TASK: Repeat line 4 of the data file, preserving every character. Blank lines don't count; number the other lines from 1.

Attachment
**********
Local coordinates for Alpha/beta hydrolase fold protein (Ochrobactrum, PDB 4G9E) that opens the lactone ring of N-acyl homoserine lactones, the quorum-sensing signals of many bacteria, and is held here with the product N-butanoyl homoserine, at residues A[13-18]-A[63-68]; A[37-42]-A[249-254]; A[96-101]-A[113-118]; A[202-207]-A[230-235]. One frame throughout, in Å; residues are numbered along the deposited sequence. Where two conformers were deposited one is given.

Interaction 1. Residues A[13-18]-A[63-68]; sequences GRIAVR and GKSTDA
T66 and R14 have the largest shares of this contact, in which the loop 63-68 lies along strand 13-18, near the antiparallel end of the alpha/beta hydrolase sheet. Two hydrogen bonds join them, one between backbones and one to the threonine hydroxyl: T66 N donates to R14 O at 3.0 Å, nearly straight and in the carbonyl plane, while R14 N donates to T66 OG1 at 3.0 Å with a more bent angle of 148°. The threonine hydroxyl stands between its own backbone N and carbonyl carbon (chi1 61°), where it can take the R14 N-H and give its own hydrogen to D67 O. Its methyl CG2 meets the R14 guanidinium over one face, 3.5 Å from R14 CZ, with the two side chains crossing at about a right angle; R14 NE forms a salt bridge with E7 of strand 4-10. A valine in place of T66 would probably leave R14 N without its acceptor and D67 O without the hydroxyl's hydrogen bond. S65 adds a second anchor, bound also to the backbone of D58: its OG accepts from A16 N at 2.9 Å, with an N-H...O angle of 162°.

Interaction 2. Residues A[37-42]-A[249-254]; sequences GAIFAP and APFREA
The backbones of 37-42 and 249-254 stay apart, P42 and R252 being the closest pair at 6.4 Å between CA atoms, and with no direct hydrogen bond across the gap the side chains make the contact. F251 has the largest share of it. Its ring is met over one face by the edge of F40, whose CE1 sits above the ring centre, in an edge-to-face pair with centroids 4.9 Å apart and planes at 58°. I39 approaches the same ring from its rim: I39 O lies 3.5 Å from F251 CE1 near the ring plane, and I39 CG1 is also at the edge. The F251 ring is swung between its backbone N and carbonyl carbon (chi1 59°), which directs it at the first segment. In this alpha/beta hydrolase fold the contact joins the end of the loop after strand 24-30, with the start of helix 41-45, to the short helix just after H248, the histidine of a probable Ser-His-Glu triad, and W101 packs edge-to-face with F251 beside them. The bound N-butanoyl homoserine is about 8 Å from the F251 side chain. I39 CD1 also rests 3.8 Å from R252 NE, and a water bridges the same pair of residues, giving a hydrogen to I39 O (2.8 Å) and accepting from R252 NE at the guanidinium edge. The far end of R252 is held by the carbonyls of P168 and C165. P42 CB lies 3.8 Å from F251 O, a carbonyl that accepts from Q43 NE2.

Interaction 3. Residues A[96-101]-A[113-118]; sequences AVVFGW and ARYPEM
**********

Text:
Interaction 2. Residues A[37-42]-A[249-254]; sequences GAIFAP and APFREA